Sure, the TBI engines have electronic spark timing, but if it isn't set to the correct base, then the computer has no way to accurately set the timing :) I usually set mine 5 degrees before, becuase the timing in the prom is a bit conservative, and this is just a way of manually increasing the timing 5 degrees across the board. The ECM will run the timing that the prom tells it to, unless it detects pinging, at which point it will back the timing off. So by setting it 5 degrees before, it will give the engine a chance to use extra timing where it can, but if it doesn't need it, the ECM will take care of it, and retard the timing.
     
    Last edited: Jan 9, 2006
  3. el bob

    el bob Registered Member

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    Thanks SierraClassic. I don't have a timing light at the moment, but I will try to get a hold of one.

    Anyone else know what's going on?
     
  4. el bob

    el bob Registered Member

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    No takers?
     
  5. K5dreamer

    K5dreamer 1/2 ton status

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    with 172k miles and no rebuild, id say you need at least a new timing chain. my IROC had 150k miles on a pretty solid engine but was running rough, had a starting and low idle problem, barely passed emissions, and was getting poor gas mileage. after replacing several parts, i finally checked the timing chain for slack, and found 26 degrees of it. i was impressed it was still running at all. i replaced the chain and shes a whole new animal, fires right up and runs like a top.

    its pretty easy to check for slack. pop the hood, take off the distributor cap, pull the spark plugs, and get a big breaker bar with a socket to fit on the harmonic balancer bolt. now rig up a pointer to mark the position of the balancer, i used a length of coat hanger and rubber bands. now turn the engine over with the breaker bar in one direction until the timing mark is lined up with the coat hanger, now with someone watching the distributor rotor, start SLOWLY turning the engine back the opposite direction. as soon as the distriubor starts turning, stop turning the engine. now, measure the distance from the pointer to the timing mark on the balancer. use that distance to calculate the degrees of slack in the chain. 3-5 is ok, 10 and above definatly needs to be replaced.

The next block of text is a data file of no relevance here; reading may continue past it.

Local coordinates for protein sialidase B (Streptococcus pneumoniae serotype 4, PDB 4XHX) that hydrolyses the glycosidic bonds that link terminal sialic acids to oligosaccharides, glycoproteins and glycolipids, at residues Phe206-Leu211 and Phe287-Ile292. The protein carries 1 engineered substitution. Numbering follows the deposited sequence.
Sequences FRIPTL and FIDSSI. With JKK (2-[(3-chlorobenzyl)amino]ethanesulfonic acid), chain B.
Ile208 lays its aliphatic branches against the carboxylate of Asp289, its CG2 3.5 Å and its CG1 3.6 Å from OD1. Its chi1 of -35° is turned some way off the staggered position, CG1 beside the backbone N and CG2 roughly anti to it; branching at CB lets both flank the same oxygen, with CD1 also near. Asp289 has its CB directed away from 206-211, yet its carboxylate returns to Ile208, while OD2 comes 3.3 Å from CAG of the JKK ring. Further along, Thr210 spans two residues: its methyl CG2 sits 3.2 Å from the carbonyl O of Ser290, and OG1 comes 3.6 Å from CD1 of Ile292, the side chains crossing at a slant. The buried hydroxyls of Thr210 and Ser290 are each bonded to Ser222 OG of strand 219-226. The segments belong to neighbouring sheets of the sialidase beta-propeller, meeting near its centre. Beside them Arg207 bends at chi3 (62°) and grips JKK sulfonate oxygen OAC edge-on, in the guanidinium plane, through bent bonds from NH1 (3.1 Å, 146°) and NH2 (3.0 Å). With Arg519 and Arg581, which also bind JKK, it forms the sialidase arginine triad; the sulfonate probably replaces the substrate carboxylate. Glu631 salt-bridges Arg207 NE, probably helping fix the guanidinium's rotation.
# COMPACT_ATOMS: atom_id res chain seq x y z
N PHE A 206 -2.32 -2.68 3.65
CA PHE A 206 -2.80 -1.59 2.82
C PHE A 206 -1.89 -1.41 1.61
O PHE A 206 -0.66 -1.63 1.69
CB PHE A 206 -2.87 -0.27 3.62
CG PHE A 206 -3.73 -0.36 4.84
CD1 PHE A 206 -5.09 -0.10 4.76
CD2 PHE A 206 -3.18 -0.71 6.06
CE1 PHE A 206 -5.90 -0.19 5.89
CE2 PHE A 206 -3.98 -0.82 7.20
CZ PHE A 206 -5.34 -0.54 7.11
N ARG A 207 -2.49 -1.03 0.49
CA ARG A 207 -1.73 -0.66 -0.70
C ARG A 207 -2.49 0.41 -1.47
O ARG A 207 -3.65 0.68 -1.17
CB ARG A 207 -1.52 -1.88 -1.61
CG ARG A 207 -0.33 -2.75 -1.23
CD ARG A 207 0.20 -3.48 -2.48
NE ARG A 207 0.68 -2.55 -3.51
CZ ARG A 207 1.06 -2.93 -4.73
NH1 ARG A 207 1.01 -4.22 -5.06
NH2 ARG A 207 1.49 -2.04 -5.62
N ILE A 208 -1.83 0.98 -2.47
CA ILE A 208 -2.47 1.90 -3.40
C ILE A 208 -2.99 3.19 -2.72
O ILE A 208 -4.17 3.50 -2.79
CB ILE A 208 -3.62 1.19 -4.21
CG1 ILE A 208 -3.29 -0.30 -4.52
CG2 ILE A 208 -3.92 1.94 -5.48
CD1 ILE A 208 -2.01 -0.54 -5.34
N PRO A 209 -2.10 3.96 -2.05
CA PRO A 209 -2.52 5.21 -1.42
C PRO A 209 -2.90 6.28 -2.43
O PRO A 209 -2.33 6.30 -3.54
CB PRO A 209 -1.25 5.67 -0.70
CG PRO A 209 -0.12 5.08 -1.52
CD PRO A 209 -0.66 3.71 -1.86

also, you say its a 94, it should have an OBDI system at least, OBDII if im not mistaken. have you tried running the vehicle for codes?
     
  6. Thunder

    Thunder 3/4 ton status

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    Before you do anything you should check for trouble codes.
    Here's how:GM trouble code Info
    Your data link is below the dash under the steering wheel shaft.
    The computer can tell you what may be wrong.
    Check for codes and post results.
    If you cant check the codes by the method shown in link. Take your truck to Autozone they will hook up a scanner and check the codes for free.
    I am guessing By your description. It sounds like the coolant temp sensor may be bad.
    Also how old is your fuel filter? It should be changed once a year on TBI.